The ADL Report
To the Editor:
Midge Decter [“The ADL vs. the ‘Religious Right,’” September 1994] argues that the Anti-Defamation League (which she refers to as “an established and highly respected organization dedicated to the protection and security of the American Jewish community”) in its recent report on the religious Right has indulged in religious bigotry and liberal broadsides against this movement. In fact, the report, The Religious Right: The Assault on Tolerance & Pluralism in America goes to some lengths in respectfully recognizing the rights of religious conservatives and the legitimacy of their public activism. A few examples make this clear.
* “Like anyone else, evangelical Christians have the right to organize, to run for office, to lobby, to boycott, to demonstrate, to attempt to implement their views. More than that, a healthy democracy encourages and depends on their doing so.”
* “[C]ritics err when they imply that the religious Right poses a concern because of its religiosity rather than its platform. The problems raised by the movement are secular.” The ADL study calls the religious Right’s grass-roots organizing a “remarkable democratic exercise.”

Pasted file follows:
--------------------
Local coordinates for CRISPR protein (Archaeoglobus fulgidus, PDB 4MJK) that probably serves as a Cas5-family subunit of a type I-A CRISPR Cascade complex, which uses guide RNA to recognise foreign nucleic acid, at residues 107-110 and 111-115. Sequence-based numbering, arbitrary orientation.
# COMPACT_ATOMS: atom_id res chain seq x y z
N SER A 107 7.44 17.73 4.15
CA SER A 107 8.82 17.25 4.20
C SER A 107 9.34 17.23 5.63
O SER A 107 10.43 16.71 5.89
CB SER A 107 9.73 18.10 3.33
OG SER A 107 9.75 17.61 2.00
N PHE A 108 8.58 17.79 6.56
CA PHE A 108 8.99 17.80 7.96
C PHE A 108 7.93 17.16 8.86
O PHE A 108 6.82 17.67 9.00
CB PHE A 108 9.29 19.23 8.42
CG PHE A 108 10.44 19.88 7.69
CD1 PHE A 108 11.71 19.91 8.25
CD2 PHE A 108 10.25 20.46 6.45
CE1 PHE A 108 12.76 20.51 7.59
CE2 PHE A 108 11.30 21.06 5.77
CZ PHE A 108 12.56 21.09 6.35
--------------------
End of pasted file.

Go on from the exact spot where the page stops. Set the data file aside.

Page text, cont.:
* “[T]hose who object to the religious Right movement too often engage [in] the intolerance and stereotyping they purport to decry. Anti-Christian bigotry may be exaggerated by Pat Robertson and others, but it is not merely a figment in the imagination of evangelicals.”
* “[M]uch of what this movement says it wants is right: most of us value strong families, better schools, a government that upholds its commitment to religious liberty. These aims have become increasingly vital at a time when our country’s ills appear intractable and when many Americans say they feel dissatisfied, frightened, and angry, part of a society that has lost its ‘guard rails.’”
About the Author